120 ~ 01111000
122 ~ 01111010
124 ~ 01111100
126 ~ 01111110
128 ~ 10000000

OK. Now we start from the end. The last digit is a zero. We forget about it. The forelast is, starting from the end, $0,1,0,1,0,1,\dots$ and so on. We delete all of those numbers having a forelast zero. The list is thus after the second step

2 ~ 00000010
6 ~ 00000110
::::::::::::::: many other numbers
122 ~ 01111010
126 ~ 01111110

And there are only numbers ending in 10 remained. We forget about the 10 and restart the procedure. We delete the first number in the list, it has the pattern *010, so we remove all numbers with this pattern. There remain only numbers having the pattern *110. So note the asymmetry. At the first forth-and-back deletion operation the first number ended in one. Now it is a zero at the position that counts. The remained numbers are thus

6 ~ (0)0000110
::::::::::::::: many other numbers
126 ~ (0)1111110

Now the pattern for the first number, and for the last number is "the same", only zeros, resp. only ones to be deleted on the position that gives the signal. We repeat and complete:

• After 1.st deletion $\to$ we remain with pattern *0.
• After 2.nd deletion $\leftarrow$ we remain with pattern *10.
• After 3.rd deletion $\to$ we remain with pattern *1 10.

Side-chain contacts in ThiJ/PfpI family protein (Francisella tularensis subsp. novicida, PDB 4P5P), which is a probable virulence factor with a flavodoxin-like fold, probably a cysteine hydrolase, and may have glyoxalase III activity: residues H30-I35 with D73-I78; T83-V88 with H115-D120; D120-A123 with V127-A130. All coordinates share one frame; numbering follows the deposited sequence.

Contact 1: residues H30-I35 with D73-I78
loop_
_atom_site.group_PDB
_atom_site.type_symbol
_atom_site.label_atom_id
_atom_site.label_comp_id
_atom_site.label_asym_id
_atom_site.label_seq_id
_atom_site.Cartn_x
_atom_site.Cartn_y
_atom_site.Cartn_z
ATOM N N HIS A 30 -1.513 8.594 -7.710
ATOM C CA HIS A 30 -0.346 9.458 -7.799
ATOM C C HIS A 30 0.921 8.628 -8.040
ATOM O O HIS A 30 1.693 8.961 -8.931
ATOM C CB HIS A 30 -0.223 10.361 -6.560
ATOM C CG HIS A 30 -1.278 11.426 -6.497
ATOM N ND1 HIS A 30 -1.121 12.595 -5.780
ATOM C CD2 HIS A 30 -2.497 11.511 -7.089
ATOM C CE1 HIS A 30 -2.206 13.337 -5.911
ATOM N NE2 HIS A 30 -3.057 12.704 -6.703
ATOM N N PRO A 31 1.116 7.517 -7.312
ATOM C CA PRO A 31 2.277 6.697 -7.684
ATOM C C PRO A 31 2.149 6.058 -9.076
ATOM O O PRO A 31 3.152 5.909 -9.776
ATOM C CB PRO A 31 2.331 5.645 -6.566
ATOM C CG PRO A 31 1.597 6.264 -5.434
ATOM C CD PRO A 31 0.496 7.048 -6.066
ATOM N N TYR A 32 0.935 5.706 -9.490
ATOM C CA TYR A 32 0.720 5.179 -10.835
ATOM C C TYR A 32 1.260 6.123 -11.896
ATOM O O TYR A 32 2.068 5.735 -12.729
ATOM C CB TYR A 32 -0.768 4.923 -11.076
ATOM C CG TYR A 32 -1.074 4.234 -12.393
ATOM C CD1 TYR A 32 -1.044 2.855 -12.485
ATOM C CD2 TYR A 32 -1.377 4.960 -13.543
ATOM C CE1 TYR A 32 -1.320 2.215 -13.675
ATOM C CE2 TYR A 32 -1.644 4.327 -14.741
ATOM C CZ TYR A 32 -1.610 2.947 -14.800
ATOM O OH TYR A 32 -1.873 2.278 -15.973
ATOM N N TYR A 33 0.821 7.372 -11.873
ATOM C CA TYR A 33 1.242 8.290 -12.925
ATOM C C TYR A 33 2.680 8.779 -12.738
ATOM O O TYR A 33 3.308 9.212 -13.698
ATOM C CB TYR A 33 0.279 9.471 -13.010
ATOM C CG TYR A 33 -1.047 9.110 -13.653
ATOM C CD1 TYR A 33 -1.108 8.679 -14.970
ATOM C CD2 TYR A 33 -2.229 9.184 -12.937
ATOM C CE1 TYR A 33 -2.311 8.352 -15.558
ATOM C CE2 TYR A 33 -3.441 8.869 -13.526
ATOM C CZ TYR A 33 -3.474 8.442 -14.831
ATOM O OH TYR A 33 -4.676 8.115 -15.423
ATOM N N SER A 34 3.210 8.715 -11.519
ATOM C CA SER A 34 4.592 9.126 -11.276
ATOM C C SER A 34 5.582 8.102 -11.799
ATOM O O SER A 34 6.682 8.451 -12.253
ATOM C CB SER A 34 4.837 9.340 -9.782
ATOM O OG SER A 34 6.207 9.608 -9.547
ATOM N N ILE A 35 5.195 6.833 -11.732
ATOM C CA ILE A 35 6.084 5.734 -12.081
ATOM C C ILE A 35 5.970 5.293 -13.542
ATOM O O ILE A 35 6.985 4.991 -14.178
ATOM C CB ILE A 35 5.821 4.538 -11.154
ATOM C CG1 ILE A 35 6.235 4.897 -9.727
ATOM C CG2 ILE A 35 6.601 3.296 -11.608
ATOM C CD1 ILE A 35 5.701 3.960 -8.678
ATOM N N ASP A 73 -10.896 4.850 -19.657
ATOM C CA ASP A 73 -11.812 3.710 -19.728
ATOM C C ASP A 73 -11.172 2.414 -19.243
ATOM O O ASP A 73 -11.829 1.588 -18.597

• After 4.th deletion $\leftarrow$ we remain with pattern *01 10. From now on the forth-and-back deletions replace * by *01 by the same argument. So...
• After 5.th deletion $\to$ we remain with pattern *1 01 10.
• After 6.th deletion $\leftarrow$ we remain with pattern *01 01 10.
• After 7.th deletion $\to$ we remain with pattern *1 01 01 10.

There is only one number of this shape in the list, it is

01 01 01 10

And this winner is 01 01 01 10${}_2$, which is decimal $2+4+16+64 = 20+66=86$.

• Very nice, but how does this show the derivation of the formula for $x_{k+1}$ asked for in the OP?
– Jens
Aug 23, 2018 at 18:28
• Yes, a good point. Let us use $y_k=x_k-1$, so that we have a regular pattern, $y_2=$01, $y_3=$101, $y_4=$0101, $y_5=$10101 and so on. The passage from $y_k$ to $y_{k+1}$ is as follows. Star with $y_k$. Reverse every digit, so pass to $(2^k-1)-y_k$. Then shift (times $2$) and put the $1$ in the end (plus one). This gives$$y_{k+1}=2((2^k-1)-y_k)+1\ .$$ The recursion is harder to understand than the pattern. Note: The problem would be a beautiful one, if it started with "Write all the numbers from $0$ to $127$ in a line..." (Of course, we can shift it in our mind.) Aug 23, 2018 at 18:52
• I've upvoted this. However, one might point out that you used base two numerals like 10000000, while simultaneously assuming that '128' in the original question consists of a base ten numeral. Aug 24, 2018 at 19:21